“We take lots of steps to make sure nobody knows. That’s why PwC are involved, because for our entire existence, we [have been] respected for not only accounting, but also in keeping things confidential and secure.

“We take lots of steps; we don’t tell people where we do the work –we refer to it as an undisclosed location.

“It is tightly wrapped secret. As it relates to the day of the show itself, a Sunday, we know who all the winners are and so we insert the cards into their respective envelopes and seal them. We double everything up so we have two briefcases – one for me and one for Martha.”

I jokingly ask Cullinan if they have to be handcuffed to the briefcases. “We have security guards with us and that’s in lieu of handcuffs. We double everything, use a lot of redundancy and duplication. I will have one case with 24 winning envelopes in it, Martha will have an identical case.

“We take different vehicles to the show. She will go one direction with security and I will go another to make sure one of us gets there and so far, we haven’t had any dramas with that.

“We then arrive on the red carpet relatively early. Our briefcases make us conspicuous –there’s a big crowd, the global press is there, the briefcases give us away.

“I wait for her and vice versa, and then we walk in together and we do a lot of interviews on the red carpet. We never let go of the cases, all the way to the end of the show. We stand backstage and our security guards stand backstage with us as well until the end of the show.”

While the entire process is designed to be foolproof, there have been some comical mishaps.

“On the red carpet in 2013, Cate Blanchett, who was a nominee for Best Actress for Blue Jasmine, was there with her husband and he clocked the briefcase and called her over to me. Someone joked she should grab the briefcase and she tried to in a kidding way, while I held a tight grip and the LA Times snapped her pretending to rob the briefcase from me.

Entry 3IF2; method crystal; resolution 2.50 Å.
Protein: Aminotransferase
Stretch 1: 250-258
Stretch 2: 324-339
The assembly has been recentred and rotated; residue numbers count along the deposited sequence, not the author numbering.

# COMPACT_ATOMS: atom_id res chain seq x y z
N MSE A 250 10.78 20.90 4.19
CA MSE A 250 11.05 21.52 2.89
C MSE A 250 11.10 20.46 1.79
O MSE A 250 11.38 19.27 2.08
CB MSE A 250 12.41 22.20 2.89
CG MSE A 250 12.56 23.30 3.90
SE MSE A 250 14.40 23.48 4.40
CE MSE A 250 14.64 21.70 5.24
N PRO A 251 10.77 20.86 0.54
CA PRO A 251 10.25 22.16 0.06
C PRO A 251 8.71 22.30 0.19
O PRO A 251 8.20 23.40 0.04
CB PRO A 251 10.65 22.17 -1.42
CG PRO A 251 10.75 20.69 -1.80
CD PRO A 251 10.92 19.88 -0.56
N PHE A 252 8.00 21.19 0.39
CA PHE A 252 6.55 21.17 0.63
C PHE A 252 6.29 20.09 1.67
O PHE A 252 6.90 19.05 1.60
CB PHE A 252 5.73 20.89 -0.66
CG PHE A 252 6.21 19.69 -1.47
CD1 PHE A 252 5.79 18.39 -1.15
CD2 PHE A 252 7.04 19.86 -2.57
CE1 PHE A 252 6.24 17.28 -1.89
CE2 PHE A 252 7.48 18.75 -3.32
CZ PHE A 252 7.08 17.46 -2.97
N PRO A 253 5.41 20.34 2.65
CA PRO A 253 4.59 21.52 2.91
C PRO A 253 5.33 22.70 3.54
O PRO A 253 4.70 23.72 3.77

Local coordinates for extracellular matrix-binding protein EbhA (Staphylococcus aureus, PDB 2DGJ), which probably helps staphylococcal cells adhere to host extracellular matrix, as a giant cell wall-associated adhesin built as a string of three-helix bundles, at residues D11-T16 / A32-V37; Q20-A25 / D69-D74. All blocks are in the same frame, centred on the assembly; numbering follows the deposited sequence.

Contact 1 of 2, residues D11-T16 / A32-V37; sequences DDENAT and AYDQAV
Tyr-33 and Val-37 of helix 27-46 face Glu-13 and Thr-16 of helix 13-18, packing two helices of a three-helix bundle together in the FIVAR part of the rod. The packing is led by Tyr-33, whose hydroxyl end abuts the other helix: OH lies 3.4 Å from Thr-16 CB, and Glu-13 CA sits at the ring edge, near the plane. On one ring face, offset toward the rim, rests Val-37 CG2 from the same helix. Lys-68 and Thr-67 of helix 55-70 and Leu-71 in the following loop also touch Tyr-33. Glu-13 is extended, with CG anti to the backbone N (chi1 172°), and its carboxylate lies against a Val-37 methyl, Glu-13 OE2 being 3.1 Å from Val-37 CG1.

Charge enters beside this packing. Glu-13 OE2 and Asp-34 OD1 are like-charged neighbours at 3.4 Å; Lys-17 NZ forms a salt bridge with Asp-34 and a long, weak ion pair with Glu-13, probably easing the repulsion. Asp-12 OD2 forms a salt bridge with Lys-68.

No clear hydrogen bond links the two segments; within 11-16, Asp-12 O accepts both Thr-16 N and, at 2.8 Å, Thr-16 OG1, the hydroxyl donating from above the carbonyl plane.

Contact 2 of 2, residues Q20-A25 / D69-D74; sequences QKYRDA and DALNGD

“The interesting thing is I knew she had won but she didn’t, and I had a sneaking feeling that the picture would end up in the press the next day. And there it was, spread over two pages.”

High drama

The side of the stage that Cullinan occupies as each award is read out is a hive of activity.

“There are a lot of emotions and it depends on each presenter. Sometimes they are grave and nervous and sometimes they are a ball of energy. Also, backstage, I am standing there with performers, singers, dancers and [it is] also where the winners come after they give their acceptance speeches.

“It is hectic and I stay where I am throughout the entire two-to-three-hour show. I don’t move.”

Cullinan said that in the last four years of holding onto the envelopes, he has not had to take a toilet break.

“It might seem like a long show but so much is happening. A couple of years ago, they had me on stage for a brief minute. Every year is a little bit different.”

Maintaining secrecy in this age of instant communication and social media endangers any secret process and, in terms of counting the final Oscar winners, the PwC accountants take no chances.

“Any type of device that we use does not have internet connection or network connection. We do things very manually on purpose. We want to make sure everything is secure.

“In addition to doing it in a secret location and doing it manually and doubling up to make sure there are no errors, we also memorise who the winners are – all 24 winners. Once we seal the envelope, we don’t have a piece of paper and that’s why we memorise … we’ve been doing it this way for a very long time.”

And the award goes to …

In the final few days, the team that selects the winners based on final ballots is Ruiz and Cullinan, but the process begins early with a larger team.

“Some are IT professionals, who assist in making sure that the electronic voting works smoothly enough, others help us tabulate.

“The reason we are the only two who know who won is because we break the team into small components, and none of the individuals are allowed to tabulate much more than a small percentage of the totals. They cannot know who won based on the small sample they are counting. We then accumulate all of that, add up the pieces and then double-check their work.”

With the whole world watching, I ask Cullinan if he ever gets stage fright.

“Sometimes it can be a little nerve-racking with the steps that have to go into it. Things have to happen in a particular sequence. We kind of know throughout the process whether we are on track, on schedule or behind schedule. And certainly, if we are ever behind schedule, that’s when the angst starts to rise a little bit.

“But we have enough time to make sure we are not rushing, and we want to make sure that there is plenty of time to check everything and make sure that it is accurate.

“But it will always be top of mind to be on track. This is a live show watched by the whole world, there is no latitude for missteps.”

John Kennedy is a journalist who served as editor of Silicon Republic for 17 years